Jee Hae Kim
A certain pregnant nurse was fired because of refusing to get a flu shot in Pennsylvania in December, 2013 (Murphy, 2013). Getting a flu shot is the one of the biggest issues for health care professionals who are especially pregnant health care workers. However, vaccination still remains the most effective way for preventing severe influenza illness. According Center for Disease Control and Prevention (CDC) and American College of Obstetricians and Gynecologists (ACOG), seasonal flu vaccination is recommended for all pregnant women (Goldfarb, Panda, Wylie & Riley, 2011). But, why do they hesitate to get a flu shot?
Current vaccination rate
Flu vaccination rate for pregnant women is still low in the US. In 2005, the US achieved just 16% influenza vaccination coverage of pregnant women, and it is estimated that less than 10% of pregnant women who are at highest risk of influenza receive the vaccine (Broughton, Beigi, Switzer, Raker & Anderson, 2009). Even with increased morbidity during pregnancy from seasonal influenza, only 11% of pregnant women were vaccinated during the 2008 through 2009 flu season (Dlugacz, Fleischer, Carney, Copperman, Ahmed, Ross & Silverman, 2012). In addition, influenza vaccination rates have remained substantially below 50% for Health Care Personnel (HCP). Within the population of HCP, nurses have been shown to have lower influenza vaccination rates than physicians (Clark, Cowan & Wortley, 2009). Although the rate is getting increase little by little, it is still low compared to physicians’ vaccination rate.
Barriers for vaccination
According to a certain survey, 58.3% of patients reported feeling scared about seasonal flu infection during their pregnancy (Goldfarb, et al., 2011). What are the main causes they are afraid of getting a flu shot? One of those reasons is that they have a fear uncertainly because they do not know specifically how safe flu vaccine is while they are pregnant. In addition, they do not know as well about how dangerous unvaccinated status is during pregnancy. Vaccinated nurses demonstrated greater knowledge about influenza and risk factors for influenza, while unvaccinated nurses believed they were not at risk (Clark, et al., 2009). These facts show that knowledge about safety of vaccine is one of the most important keys to decide whether they get a flu shot or not. Vaccine declination was associated with less knowledge about influenza, lower perceived susceptibility, and beliefs that the vaccine is not efficacious of safe (Eppes, Cameron, Gracia & Grobman, 2013). Furthermore, health care workers in the obstetric field also have limited knowledge about the epidemiology of influenza infection and most of them do not consider influenza as a potentially serious disease (Broughton, et al., 2009).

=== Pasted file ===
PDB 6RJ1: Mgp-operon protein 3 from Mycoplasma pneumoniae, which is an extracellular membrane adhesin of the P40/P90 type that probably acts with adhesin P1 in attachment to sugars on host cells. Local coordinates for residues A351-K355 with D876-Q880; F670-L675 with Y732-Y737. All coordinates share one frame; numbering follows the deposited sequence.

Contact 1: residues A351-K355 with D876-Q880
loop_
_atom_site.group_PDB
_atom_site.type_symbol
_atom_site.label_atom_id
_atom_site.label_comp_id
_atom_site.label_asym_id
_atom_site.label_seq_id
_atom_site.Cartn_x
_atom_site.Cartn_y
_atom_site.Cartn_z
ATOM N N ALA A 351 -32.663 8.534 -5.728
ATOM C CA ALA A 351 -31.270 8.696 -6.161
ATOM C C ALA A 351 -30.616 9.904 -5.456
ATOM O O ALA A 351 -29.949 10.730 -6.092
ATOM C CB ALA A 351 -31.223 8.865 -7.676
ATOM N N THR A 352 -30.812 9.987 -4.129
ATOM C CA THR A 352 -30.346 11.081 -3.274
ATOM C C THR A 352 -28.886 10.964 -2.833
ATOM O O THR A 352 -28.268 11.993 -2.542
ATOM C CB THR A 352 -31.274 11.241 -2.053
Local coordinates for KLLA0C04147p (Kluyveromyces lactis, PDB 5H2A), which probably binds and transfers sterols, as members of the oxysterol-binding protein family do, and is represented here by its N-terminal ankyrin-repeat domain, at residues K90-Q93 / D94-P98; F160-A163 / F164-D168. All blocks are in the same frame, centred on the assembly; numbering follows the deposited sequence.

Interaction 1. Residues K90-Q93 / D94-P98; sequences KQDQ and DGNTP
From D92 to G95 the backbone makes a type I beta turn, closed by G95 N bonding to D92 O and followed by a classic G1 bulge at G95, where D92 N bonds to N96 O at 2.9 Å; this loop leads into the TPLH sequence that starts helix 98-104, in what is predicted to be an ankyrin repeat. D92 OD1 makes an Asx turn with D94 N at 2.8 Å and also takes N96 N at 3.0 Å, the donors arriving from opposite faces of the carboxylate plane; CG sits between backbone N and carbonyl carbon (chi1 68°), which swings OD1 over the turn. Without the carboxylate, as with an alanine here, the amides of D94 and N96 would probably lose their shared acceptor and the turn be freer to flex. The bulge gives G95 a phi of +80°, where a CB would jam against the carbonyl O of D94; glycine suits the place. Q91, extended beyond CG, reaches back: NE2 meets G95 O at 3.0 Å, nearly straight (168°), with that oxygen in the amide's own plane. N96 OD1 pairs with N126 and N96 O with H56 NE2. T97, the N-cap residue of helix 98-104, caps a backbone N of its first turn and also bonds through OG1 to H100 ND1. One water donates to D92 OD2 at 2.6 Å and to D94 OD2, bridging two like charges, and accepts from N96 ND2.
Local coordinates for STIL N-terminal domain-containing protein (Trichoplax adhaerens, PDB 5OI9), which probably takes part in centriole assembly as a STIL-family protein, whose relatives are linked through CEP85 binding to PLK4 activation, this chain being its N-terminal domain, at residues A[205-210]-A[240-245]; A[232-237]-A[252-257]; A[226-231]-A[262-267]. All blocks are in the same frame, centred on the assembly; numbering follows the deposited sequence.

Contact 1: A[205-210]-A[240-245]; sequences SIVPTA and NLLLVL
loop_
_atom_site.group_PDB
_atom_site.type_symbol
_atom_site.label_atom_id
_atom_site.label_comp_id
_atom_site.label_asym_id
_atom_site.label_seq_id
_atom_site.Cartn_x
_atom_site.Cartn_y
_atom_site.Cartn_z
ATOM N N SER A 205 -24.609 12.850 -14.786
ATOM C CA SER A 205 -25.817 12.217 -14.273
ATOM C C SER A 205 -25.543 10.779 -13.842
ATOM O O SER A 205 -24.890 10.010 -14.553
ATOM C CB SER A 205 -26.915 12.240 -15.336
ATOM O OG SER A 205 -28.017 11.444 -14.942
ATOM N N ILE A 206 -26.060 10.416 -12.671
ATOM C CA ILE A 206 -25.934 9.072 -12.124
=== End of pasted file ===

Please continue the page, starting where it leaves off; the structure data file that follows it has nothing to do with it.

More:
Political, social and economic backgrounds
The state’s role is to reduce morbidity and mortality by nosocomial inflammation of influenza and maintenance of a reasonable health care workforce and to show that mandatory influenza vaccination is sensibly related to reducing the flu budget (Ottenberg, Poland, Jacobson, Koenig & Tilburt, 2011). It can be one of the political reasons for getting a flu shot for health care workers and government forces them to vaccinate.
In addition, we can concern about economic aspect. The commerce legislation can make the federal government regulate activity essentially that affects inter-state commerce, including parts of the health care industry which is related to the management infectious disease and prevention. With the public health service act, health and human services department in the US has organized the national vaccine plan, the national vaccine advisory committee, and the national vaccine injury compensation program (Ottenberg, et al., 2011). Through these mechanisms, the commerce legislation permitted the federal government to control, strengthen, or potentially obligate the vaccination of health care workers against influenza and ensure fair movement to arbitrate complaints related to vaccination (Ottenberg, et al., 2011). It shows that mandatory vaccination can lead saving budget for government because they do not have to pay for the treatment of the secondary infection for people due to influenza.
There are also possible ethical arguments underlying mandatory vaccination. Hospitals are enforcing health care workers to vaccinate for two primary reasons. The one is for supporting of the professional duty of health care workers to benefit for patients individually and to ‘Do No Harm’ and another is for meeting the shared obligations of hospitals and health care workers to protect the public health with infectious disease which is preventable (Ottenberg, et al., 2011). In these situations, we can think about the important questions such as “What are the obligations of health care workers to their patients?” or “Is it proper for patients to expect health care workers to get a flu shot because of influenza?”